from the you're-not dept
However, Steve Lawson, whose thoughts on the music industry we've discussed in the past, has penned something of an open letter to all these rock stars, noting that the up-and-coming musicians don't need their help:
So, dear Rock Stars -- the problem here is not with the internet. It's not with how it 'hurts' the little people. WE LOVE IT! It's you. You and your expectations of wealth-beyond-measure are screwed. And I don't care.Shane Richmond, who pointed Lawson's post out to me, notes that (of course) some will respond (as they always do, every time we post an example of a success story) that musicians like Lawson are "outliers" and successes on the margin. But, Richmond, notes, the true outliers are the folks like Bono and McCartney:
Here's a headline for you -- in the 3 weeks since I made 'Behind Every Word' available for free download, I've sold more CDs and downloads that in any one month since 6 months after it first came out.
This a four year old album. I've done no gigs in that time, I've taken out no ads, I've not given away a single bit of physical anything that cost me money. I've just talked about it, and invited people to listen to it. And guess what? They listened, and those who really liked it THEN PAID. And they paid more for the 'free' download they they do on iTunes.
I couldn't possibly have done it without 'free music', without the internet, without sharing, without streaming. Nor could I have done it within the insanely restrictive copyright terms of a standard recording contract.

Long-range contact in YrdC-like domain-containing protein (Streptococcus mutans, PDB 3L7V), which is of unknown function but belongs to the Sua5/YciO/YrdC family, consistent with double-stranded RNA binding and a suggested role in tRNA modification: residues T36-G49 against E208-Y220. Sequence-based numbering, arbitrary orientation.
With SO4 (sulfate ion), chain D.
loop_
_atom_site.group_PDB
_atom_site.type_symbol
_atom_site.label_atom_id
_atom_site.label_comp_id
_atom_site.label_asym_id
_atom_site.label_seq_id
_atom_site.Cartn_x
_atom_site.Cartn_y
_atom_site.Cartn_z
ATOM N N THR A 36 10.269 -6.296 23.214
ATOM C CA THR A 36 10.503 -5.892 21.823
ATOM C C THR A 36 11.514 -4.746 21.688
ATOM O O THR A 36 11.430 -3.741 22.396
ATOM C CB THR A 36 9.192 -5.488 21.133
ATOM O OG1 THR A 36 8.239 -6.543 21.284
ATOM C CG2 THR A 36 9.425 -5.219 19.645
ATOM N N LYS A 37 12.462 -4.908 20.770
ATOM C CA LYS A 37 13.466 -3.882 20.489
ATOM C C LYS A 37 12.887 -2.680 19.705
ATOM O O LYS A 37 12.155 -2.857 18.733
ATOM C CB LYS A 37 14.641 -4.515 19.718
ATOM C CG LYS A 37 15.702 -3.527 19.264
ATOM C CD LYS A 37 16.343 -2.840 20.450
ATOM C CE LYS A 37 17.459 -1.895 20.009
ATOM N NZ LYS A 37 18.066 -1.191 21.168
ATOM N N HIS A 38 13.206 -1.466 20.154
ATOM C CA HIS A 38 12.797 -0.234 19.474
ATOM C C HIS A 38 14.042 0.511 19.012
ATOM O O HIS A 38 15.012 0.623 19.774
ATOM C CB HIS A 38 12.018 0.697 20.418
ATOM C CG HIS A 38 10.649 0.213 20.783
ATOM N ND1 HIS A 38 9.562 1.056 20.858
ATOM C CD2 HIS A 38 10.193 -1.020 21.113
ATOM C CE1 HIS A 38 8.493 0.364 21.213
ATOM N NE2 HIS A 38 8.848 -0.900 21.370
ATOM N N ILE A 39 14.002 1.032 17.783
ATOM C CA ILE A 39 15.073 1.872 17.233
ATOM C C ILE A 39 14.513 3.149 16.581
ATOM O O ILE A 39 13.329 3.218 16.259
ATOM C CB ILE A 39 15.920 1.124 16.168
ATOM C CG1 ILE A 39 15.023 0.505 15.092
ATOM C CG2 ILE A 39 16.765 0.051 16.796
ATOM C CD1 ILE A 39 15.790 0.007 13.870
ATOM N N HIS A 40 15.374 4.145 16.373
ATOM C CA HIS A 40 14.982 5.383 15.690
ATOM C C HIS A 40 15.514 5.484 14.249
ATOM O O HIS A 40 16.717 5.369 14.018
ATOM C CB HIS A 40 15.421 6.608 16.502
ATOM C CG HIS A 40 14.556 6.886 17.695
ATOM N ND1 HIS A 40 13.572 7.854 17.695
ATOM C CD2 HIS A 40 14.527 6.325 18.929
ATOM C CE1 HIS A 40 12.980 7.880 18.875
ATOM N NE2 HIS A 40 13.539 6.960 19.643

Steve -- and the growing number of artists like him -- will probably be dismissed as outliers taking a path that works for a lucky few but not for everyone. The thing is, that's true of the record industry too. A lucky few artists get rich while the majority are hoping just to break even before they have to give up their dreams and go and get a proper job.Indeed. This is the very point that we've been trying to make so long. So many of the artists that we highlight as success stories would never have been successful at all without the internet and embracing what it allows. Because the old system was entirely about outliers. The traditional recording business was a lottery ticket. A tiny few made it. And everyone else failed. With what technology allows today, plenty of musicians will fail to make a living. It's no guarantee that anyone can be a success. But there are much greater opportunities, and (the best part) musicians have more control and say in how their careers go, giving them a greater chance to actually be successful on their own terms, not the terms of four large (but shrinking) companies, and the very small number of rock stars they helped succeed in the past.